Expect love to happen for your teen. Add long hot days, time together, and teen hormones and you have the perfect recipe for a summer crush or fling. It’s what teens do. Have the conversation with your daughter about relationships. It’s a new world out there. Things to know: teens often have sex a few times then decide if they want to be in a relationship. Some teen girls are performing oral sex with the same regard as saying hello. Some girls, I call them “hyenas” after the spotted hyena, are on the prowl for virgin guys to deflower. Or they are strong-arming guys for sex. Some girls are using drugs or drinking in order to have sex and not feel guilty or to just be braver to go after it. Time to check in with your daughter to find out her views on sex, love and respect. (Buy her a copy of my new book, Laid or Loved? The Secrets Guys Wish You Knew About Being a Dream Girl Instead of a Just-In-His-Jeans Girl.) If your daughter falls in love and gets dumped, remember she really does have a broken heart. Her brain is in withdrawals from all those lovey-dovey feel-good chemicals it used to bathe in.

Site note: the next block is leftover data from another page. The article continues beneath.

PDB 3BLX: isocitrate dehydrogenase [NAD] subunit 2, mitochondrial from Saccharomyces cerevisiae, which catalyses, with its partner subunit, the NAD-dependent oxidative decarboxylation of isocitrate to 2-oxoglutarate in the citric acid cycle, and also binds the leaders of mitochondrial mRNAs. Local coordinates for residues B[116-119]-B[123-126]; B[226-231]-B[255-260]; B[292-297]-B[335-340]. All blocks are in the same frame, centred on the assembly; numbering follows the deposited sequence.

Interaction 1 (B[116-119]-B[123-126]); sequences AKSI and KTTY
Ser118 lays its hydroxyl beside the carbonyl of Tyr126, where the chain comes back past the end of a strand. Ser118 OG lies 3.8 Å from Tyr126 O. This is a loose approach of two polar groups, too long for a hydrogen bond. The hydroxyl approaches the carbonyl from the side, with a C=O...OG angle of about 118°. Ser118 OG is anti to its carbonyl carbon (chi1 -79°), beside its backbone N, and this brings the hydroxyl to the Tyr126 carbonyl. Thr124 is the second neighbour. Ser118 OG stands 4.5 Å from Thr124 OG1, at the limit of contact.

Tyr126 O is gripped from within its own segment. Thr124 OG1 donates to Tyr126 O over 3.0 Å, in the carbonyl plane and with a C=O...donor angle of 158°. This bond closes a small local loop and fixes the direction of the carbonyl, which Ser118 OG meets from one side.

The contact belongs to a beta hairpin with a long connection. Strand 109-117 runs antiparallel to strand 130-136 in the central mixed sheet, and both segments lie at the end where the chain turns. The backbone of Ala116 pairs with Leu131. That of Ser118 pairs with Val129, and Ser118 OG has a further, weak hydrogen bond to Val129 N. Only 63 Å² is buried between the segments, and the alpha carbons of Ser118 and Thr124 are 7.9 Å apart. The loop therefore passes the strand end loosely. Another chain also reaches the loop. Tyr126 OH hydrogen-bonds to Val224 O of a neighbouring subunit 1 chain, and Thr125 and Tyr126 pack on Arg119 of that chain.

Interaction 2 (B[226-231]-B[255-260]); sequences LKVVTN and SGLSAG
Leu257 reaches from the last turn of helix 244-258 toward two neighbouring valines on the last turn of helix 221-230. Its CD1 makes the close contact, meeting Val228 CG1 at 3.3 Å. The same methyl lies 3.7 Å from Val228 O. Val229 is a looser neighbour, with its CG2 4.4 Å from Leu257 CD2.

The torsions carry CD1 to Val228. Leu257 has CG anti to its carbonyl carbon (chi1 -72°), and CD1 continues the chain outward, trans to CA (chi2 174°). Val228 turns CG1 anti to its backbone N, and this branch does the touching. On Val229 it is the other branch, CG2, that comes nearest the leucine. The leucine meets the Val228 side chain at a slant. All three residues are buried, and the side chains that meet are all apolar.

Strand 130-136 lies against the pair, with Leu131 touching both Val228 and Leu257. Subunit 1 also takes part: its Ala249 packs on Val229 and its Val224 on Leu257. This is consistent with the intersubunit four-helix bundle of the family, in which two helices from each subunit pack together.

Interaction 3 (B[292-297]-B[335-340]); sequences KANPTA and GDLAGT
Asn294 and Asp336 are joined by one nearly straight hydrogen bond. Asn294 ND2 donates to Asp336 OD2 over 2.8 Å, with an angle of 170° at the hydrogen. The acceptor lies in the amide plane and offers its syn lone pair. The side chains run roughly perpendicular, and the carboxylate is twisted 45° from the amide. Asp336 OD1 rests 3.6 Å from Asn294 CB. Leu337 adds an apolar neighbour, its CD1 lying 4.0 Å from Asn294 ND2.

Take care of YOU! A happy mom makes a happy household. It’s been a long hard winter for most of us. Find ways to nourish your heart, soul and body. Don’t feel a moment’s guilt for being selfish. Self-care is vital! If you have found an amazing way to keep your spirits up, or revitalize, make sure you share your ideas with your friends. We are all in this together!

Are you asking the right question

When I was growing up and  behaved in ways my mother didn’t like, she would hiss at me “What’s wrong with you?” The shame that question created cut deep (and lasted years). I thought something must be wrong with me if my mother had to ask. But the problem was, my mother (whom I love to pieces by the way!) wasn’t asking the right question. The right question should have been, “What happened to you?”

Behavior is often a result of things that have happened to us. Think about it in your own life. How often is your worst behavior driven due to anger or fear over something someone else has done to you? (I’ll post how adults can overcome these reactions, but for now, I am focusing on our teen girls.)

When our girls have been victimized in some way, whether a put down on Facebook, or sexually assaulted,  they act out. Instead of wondering what is “wrong” with them for acting out, ask “What happened?”